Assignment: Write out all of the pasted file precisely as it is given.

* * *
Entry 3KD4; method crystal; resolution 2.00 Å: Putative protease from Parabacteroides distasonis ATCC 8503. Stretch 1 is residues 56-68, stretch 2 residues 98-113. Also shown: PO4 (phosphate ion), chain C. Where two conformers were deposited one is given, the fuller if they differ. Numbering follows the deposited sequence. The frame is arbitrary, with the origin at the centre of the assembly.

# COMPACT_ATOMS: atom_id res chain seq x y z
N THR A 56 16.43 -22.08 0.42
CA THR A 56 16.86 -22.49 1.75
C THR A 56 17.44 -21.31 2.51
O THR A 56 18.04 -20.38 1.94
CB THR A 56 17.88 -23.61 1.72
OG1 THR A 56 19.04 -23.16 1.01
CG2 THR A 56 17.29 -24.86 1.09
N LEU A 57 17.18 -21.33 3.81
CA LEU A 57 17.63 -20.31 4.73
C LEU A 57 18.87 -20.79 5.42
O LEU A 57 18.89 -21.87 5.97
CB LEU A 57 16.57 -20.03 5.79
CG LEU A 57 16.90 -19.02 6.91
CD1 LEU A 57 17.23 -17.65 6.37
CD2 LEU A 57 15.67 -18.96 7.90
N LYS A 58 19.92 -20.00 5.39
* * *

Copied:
Entry 3KD4; method crystal; resolution 2.00 Å: Putative protease from Parabacteroides distasonis ATCC 8503. Stretch 1 is residues 56-68, stretch 2 residues 98-113. Also shown: PO4 (phosphate ion), chain C. Where two conformers were deposited one is given, the fuller if they differ. Numbering follows the deposited sequence. The frame is arbitrary, with the origin at the centre of the assembly.

# COMPACT_ATOMS: atom_id res chain seq x y z
N THR A 56 16.43 -22.08 0.42
CA THR A 56 16.86 -22.49 1.75
C THR A 56 17.44 -21.31 2.51
O THR A 56 18.04 -20.38 1.94
CB THR A 56 17.88 -23.61 1.72
OG1 THR A 56 19.04 -23.16 1.01
CG2 THR A 56 17.29 -24.86 1.09
N LEU A 57 17.18 -21.33 3.81
CA LEU A 57 17.63 -20.31 4.73
C LEU A 57 18.87 -20.79 5.42
O LEU A 57 18.89 -21.87 5.97
CB LEU A 57 16.57 -20.03 5.79
CG LEU A 57 16.90 -19.02 6.91
CD1 LEU A 57 17.23 -17.65 6.37
CD2 LEU A 57 15.67 -18.96 7.90
N LYS A 58 19.92 -20.00 5.39